However, this was hardly the only effort to raise funds for the fledgling D&D. In the early days (the mid-'70s), TSR released a wargame called Cavaliers and Roundheads, which allowed players to recreate the English Civil War.

Dungeons & Dragons & Doctor Strange?

Some of the first artwork for the game was done by young artists (some of them in high school) for a pittance; smaller commissions got $2, while bigger ones netted $3. Strapped for time and under a multitude of other pressures, these fledgling illustrators were taking inspiration from the culture around them, mainly pulp and comic books, especially those done by a little company called Marvel.

Indeed, one of the early D&D artists, Greg Bell, borrowed looks, poses, and designs from Doctor Strange and Nick Fury, drawn by Jim Steranko. Specifically, the fantastic surrealism of Strange's mystic universe was the perfect fit for the game's aesthetic.

D&D Doctor Strange.JPG

Credit: Teen Speed Press/Wizards of the Coast

D&D Nick Fury.JPG

Credit: Teen Speed Press/Wizards of the Coast

"You’ll see people online occasionally razzing early D&D for the quality of the illustrations and things like that," Peterson said. "The original Dungeons & Dragons project, when they published the first edition of it, had an art budget of $100... [These] are the things that people hadn’t really understood how to visualize before. A lot of these pieces, they were original monsters that had been conceived for the game, but you find your average kid back in the ‘70s and ask them what a hippogriff is. Well, if you’re not familiar with these things as we are all now, you [ask,] ‘How do you draw a hippogriff?’"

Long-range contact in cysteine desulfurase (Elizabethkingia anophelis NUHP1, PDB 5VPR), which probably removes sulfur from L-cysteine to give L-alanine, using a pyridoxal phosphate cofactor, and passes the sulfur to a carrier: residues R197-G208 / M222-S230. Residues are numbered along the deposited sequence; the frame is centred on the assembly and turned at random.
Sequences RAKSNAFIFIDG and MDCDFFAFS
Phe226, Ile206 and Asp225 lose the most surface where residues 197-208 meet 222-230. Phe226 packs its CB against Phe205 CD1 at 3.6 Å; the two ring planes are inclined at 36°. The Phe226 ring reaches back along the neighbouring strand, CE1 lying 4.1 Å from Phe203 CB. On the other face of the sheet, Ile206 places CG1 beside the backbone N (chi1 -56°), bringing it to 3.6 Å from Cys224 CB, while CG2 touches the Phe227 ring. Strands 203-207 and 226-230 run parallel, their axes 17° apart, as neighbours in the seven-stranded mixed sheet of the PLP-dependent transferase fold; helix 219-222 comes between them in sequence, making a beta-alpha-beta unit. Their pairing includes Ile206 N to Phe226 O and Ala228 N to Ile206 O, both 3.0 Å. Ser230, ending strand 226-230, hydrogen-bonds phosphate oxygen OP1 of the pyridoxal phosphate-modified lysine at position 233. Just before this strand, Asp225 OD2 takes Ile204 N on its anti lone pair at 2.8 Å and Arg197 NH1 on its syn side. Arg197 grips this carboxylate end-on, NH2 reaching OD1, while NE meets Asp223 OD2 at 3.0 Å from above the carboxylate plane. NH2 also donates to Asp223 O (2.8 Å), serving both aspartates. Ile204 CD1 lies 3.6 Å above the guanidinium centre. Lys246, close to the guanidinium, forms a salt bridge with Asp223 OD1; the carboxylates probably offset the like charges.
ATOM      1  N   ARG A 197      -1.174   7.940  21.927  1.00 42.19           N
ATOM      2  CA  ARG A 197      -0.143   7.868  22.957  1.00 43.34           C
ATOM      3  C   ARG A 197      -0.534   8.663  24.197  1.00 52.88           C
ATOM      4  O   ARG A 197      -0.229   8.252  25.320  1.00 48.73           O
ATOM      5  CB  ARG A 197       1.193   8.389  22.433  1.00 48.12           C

The Mind Flayer is basically an X-Man

Unless you are a devoted D&D player, you were probably introduced to this monster in Season 2 of Stranger Things. Resembling a Lovecraftian entity of pure hatred and evil, Mind Flayers live underground, as they detest sunlight. They view humanity and similar creatures as nothing more than food, and they can also control your mind or drive you insane, furthering the Lovecraft connection.

Mind Flayer D&D Art and Arcana

Credit: Ten Speed Press/Wizards of the Coast

In Art and Arcana, artist Tracy Lesch describes the process of originally designing the Mind Flayer:

"Gary gave me very good initial direction on both the Mind Flayer and the Roper... The Mind Flayer struck me as very dangerous, very powerful, an evil figure like a Ming the Merciless [an adversary of Flash Gordon], with the mental powers of Professor X. When I showed Gary the drawings, he told me that I had nailed it, that I had set the look for the two monsters."

D&D goes to college

In 1977, TSR's growth was so rapid that it began to set its sights on expanding its market share with Dungeons & Dragons. However, they were going to have to simplify the game's "complex and esoteric rules" if they were ever going to reach a wider audience.

On this front, they caught a lucky break when Eric Holmes, a neurologist at the University of Southern California, wrote to the company and offered to "condense" all of the rules into one single companion for beginners. This resulted in the Basic Set box, which included things like "a single paperbook rulebook" and "a bagged set of polyhedral dice."